What Auriemma will ask of Bueckers this season will largely depend on how the pieces around her establish themselves. But even with more depth and experience around her she’s still likely going to have the ball in her hands when the game’s on the line.

“If she defers to people that are shooting 45% from the 3-point line, I’m okay with that. If she’s deferring to people that are shooting 31% from the 3-point line, I’m not okay with that,” Auriemma said. “Part of growing up is understanding ‘Who do I give the ball to, when and why am I giving it to them?’ And I think as you get older you start to get a better sense of that.

“I don’t think Paige will ever be the kind of player that needs a lot of shots or wants to take a lot of shots. She is a pass-first player. That’s what makes her, I think, so valuable to a team. And I don’t know that that’s going to change. But at the same time, she understands what we need her to do.”

So far through preseason practice Bueckers has threaded that needle well, Auriemma said. “There’s a big difference in her already, just watching her play, because there’s more experience around her.”

With Bueckers being the most talented yet one of the youngest players on the team last year, she felt the need to earn the trust and respect of her teammates. Having secured that, her comfort level to carry the team as needed and serve as a leader should be greater as a sophomore.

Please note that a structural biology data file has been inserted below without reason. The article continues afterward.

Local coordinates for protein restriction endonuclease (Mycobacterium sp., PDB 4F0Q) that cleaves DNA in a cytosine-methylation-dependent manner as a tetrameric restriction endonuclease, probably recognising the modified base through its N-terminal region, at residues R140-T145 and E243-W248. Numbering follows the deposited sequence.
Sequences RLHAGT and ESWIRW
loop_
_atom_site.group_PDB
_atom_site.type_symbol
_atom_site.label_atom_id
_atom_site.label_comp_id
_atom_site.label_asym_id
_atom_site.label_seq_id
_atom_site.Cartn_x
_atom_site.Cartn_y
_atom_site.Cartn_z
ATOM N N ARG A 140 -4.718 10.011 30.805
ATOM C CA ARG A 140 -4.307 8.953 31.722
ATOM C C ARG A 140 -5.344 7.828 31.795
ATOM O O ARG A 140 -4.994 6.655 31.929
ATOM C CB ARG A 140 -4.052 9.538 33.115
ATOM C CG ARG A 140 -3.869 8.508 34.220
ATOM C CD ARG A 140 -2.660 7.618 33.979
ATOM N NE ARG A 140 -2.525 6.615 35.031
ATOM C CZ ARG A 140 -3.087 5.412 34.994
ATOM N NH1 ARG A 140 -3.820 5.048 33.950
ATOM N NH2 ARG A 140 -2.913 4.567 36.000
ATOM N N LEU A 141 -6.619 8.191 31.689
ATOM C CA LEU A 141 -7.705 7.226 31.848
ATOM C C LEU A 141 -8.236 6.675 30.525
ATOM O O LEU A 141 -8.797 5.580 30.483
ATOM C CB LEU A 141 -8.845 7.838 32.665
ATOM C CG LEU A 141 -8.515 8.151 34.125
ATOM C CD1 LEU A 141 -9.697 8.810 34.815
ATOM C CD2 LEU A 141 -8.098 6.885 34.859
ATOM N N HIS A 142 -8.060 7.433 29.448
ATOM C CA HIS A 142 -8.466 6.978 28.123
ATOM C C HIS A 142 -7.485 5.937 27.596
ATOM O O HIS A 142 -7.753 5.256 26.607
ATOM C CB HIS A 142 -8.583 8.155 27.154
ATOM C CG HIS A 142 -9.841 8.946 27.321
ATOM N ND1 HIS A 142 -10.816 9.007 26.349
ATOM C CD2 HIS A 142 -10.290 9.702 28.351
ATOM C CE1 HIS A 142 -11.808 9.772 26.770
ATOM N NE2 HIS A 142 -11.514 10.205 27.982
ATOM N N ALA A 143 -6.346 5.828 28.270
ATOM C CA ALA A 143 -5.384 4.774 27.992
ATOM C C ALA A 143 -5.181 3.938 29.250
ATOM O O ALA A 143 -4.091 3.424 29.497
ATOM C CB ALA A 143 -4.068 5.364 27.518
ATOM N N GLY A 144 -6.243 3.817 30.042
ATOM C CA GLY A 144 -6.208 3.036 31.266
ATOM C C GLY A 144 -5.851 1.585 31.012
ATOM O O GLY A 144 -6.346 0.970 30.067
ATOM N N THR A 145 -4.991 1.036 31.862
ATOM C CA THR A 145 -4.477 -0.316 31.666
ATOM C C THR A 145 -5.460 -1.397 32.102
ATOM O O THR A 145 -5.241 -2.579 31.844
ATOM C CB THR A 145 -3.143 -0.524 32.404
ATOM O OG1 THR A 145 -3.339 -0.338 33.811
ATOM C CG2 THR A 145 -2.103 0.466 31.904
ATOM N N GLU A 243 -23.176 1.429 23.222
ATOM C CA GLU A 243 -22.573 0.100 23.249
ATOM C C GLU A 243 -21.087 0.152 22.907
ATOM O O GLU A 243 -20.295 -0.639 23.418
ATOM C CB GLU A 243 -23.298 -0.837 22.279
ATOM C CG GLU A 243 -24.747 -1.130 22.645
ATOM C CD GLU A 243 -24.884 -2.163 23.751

“I’m also trying to get better with the leadership aspect now that I’m a sophomore,” Bueckers said. “I’m trying to help the younger guys and even the older guys. If I know something I want to be able to share it and just be able to be comfortable to use my voice.”

“The better you feel about your teammates, I think, the more comfortable you are just taking over certain situations,” Auriemma added. “When you’re a freshman you might not feel that way.”

And regardless of how the pieces fit around her, Bueckers still got back to the drawing board during the offseason to assess what she individually could do better. Though her defense has a ways to go, Auriemma seemed pleased with the progress she made throughout the season. That’ll certainly remain a focus of hers as opponents look to attack that (relative) weakness in her game.